Anxiety, Depression, and Mortality in COPD: What’s the Connection?
Individuals with chronic obstructive pulmonary disease (COPD) who have symptoms of anxiety or depression may be at an increased risk for mortality compared with their counterparts who do not have such symptoms, according to new findings.
To reach this conclusion, the researchers recruited 2076 individuals with COPD from the second (1995-1997) and third (2006-2008) surveys of the HUNT Study. To assess for mortality, the individuals were followed until January 2019.
Using the Hospital Anxiety and Depression Scale (HADS), the researchers assessed the patients’ baseline status of anxiety or depression. Probable cases were defined by a score of 8 or greater.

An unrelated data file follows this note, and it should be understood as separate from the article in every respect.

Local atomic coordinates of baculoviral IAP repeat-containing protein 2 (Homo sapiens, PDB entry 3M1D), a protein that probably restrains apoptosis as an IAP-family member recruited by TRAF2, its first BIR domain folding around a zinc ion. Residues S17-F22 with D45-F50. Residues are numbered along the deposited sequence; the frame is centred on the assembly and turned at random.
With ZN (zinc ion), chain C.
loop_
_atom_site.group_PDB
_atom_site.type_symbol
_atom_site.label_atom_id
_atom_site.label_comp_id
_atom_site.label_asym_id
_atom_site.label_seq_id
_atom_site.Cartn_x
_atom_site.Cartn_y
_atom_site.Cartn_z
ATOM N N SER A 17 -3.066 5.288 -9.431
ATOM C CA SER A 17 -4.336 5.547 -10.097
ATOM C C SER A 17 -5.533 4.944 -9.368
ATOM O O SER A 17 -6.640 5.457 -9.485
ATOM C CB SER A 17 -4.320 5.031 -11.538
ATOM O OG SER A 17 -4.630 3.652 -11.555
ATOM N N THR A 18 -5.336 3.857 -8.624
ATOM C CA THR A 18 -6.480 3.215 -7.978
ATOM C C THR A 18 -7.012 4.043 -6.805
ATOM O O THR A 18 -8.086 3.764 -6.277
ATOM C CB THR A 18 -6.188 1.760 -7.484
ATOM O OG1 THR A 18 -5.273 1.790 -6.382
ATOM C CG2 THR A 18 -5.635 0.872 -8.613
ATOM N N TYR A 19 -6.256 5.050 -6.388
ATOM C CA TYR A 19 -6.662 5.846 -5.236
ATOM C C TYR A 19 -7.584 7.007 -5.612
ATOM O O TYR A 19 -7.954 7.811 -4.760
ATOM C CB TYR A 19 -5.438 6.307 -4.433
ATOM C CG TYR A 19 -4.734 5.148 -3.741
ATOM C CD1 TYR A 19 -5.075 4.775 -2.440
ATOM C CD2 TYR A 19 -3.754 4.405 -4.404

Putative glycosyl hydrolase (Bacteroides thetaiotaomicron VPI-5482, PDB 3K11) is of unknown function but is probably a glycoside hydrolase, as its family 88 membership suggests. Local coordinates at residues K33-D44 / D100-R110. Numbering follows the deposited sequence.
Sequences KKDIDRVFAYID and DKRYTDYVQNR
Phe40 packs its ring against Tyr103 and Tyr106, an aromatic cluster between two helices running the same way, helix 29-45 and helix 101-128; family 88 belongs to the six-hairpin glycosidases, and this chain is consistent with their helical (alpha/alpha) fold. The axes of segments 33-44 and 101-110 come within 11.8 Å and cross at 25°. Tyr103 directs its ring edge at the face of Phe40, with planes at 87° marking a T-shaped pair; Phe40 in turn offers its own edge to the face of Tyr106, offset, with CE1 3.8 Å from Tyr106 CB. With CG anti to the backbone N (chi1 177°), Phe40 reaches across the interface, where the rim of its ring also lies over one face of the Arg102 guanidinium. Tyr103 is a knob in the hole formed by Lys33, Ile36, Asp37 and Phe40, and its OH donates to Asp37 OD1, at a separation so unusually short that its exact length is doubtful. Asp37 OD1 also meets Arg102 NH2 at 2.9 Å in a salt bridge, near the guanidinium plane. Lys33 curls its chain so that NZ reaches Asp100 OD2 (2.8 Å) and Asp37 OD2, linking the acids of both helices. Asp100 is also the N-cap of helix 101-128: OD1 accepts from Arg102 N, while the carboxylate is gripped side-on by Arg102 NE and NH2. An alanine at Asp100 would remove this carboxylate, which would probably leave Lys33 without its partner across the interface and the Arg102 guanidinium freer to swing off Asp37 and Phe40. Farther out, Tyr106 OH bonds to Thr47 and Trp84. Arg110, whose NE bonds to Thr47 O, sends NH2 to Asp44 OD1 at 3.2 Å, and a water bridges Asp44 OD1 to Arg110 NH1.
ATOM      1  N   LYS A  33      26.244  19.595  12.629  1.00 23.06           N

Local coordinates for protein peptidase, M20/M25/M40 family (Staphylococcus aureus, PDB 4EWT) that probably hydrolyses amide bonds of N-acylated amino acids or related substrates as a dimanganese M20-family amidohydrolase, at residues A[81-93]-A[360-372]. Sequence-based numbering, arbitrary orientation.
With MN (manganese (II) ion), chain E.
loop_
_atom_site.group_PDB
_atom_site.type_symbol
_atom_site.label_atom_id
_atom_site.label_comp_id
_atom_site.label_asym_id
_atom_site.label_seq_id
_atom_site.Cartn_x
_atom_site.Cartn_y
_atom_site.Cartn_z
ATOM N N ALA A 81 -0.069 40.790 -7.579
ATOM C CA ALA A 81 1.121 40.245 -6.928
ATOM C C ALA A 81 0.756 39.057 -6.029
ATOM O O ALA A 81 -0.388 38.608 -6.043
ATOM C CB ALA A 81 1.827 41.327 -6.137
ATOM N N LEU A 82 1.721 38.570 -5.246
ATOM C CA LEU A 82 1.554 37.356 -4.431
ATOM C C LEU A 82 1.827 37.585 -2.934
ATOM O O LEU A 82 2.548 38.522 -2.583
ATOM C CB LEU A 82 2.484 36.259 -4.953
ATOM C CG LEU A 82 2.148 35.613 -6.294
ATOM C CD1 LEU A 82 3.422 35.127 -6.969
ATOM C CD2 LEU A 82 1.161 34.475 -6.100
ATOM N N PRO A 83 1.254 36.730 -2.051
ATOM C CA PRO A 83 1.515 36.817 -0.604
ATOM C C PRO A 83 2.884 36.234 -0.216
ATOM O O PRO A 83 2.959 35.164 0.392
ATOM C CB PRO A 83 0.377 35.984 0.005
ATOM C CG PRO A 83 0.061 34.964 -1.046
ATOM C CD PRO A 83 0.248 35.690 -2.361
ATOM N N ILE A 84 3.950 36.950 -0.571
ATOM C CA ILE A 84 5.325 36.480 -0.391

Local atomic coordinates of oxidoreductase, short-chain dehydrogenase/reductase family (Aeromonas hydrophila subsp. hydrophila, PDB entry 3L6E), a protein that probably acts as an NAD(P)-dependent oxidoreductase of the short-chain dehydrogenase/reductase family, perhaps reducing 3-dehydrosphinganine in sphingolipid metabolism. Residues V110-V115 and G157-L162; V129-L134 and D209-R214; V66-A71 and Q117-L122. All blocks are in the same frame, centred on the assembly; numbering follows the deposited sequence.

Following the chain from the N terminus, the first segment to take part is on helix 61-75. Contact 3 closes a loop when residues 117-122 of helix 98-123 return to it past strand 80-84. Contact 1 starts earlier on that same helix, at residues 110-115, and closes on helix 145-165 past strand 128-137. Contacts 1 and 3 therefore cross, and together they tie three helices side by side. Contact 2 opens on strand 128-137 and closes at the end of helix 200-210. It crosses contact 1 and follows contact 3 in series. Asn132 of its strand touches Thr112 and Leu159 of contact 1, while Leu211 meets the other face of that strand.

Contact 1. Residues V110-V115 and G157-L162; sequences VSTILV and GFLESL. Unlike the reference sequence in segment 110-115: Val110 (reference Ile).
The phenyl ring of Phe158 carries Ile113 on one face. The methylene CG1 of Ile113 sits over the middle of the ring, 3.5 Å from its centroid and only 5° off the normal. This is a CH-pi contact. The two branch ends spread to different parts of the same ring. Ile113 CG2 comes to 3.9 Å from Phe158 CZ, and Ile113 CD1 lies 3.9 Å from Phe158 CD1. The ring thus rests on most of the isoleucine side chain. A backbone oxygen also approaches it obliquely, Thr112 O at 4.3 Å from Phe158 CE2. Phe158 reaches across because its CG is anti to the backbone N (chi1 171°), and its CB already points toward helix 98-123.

Among all the patients with COPD, 16.2% had symptoms of anxiety and 15.9% had symptoms of depression.
Compared with a HADS anxiety (HADS-A) or HADS depression (HADS-D) score less than 8, symptoms of anxiety or depression increased mortality by 21%.
However, improving symptoms of anxiety over time may lower that mortality.
According to the researchers, over the approximately 11-year period between surveys, a change of HADS-A from 8 or greater to less than 8 was associated with a decrease in mortality.
Such an association between lower mortality and change in HADS-D was not observed.
Vikjord SAA, Brumpton BM, Mai XM, Vanfleteren L, Langhammer A. The association of anxiety and depression with mortality in a COPD cohort. The HUNT study, Norway. Respir Med. Published online August 4, 2020. doi:10.1016/j.rmed.2020.106089